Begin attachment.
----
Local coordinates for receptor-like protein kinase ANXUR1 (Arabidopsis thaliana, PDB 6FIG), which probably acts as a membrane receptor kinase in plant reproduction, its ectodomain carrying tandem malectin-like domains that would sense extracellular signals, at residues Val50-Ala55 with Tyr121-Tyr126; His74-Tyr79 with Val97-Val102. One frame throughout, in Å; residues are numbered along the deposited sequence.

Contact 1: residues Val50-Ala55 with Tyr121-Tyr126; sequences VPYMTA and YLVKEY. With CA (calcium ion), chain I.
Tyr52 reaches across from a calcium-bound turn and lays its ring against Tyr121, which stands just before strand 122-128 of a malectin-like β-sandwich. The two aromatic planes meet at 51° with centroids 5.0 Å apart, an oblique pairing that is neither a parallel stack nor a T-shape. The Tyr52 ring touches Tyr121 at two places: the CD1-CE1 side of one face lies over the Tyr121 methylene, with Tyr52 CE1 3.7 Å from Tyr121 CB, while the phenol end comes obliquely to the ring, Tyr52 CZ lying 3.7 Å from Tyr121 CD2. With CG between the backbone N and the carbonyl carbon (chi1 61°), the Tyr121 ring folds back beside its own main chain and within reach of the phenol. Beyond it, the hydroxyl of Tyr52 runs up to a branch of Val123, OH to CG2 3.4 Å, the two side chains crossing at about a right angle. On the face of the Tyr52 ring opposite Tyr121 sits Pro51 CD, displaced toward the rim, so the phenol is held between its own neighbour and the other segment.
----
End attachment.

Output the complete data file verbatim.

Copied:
Local coordinates for receptor-like protein kinase ANXUR1 (Arabidopsis thaliana, PDB 6FIG), which probably acts as a membrane receptor kinase in plant reproduction, its ectodomain carrying tandem malectin-like domains that would sense extracellular signals, at residues Val50-Ala55 with Tyr121-Tyr126; His74-Tyr79 with Val97-Val102. One frame throughout, in Å; residues are numbered along the deposited sequence.

Contact 1: residues Val50-Ala55 with Tyr121-Tyr126; sequences VPYMTA and YLVKEY. With CA (calcium ion), chain I.
Tyr52 reaches across from a calcium-bound turn and lays its ring against Tyr121, which stands just before strand 122-128 of a malectin-like β-sandwich. The two aromatic planes meet at 51° with centroids 5.0 Å apart, an oblique pairing that is neither a parallel stack nor a T-shape. The Tyr52 ring touches Tyr121 at two places: the CD1-CE1 side of one face lies over the Tyr121 methylene, with Tyr52 CE1 3.7 Å from Tyr121 CB, while the phenol end comes obliquely to the ring, Tyr52 CZ lying 3.7 Å from Tyr121 CD2. With CG between the backbone N and the carbonyl carbon (chi1 61°), the Tyr121 ring folds back beside its own main chain and within reach of the phenol. Beyond it, the hydroxyl of Tyr52 runs up to a branch of Val123, OH to CG2 3.4 Å, the two side chains crossing at about a right angle. On the face of the Tyr52 ring opposite Tyr121 sits Pro51 CD, displaced toward the rim, so the phenol is held between its own neighbour and the other segment.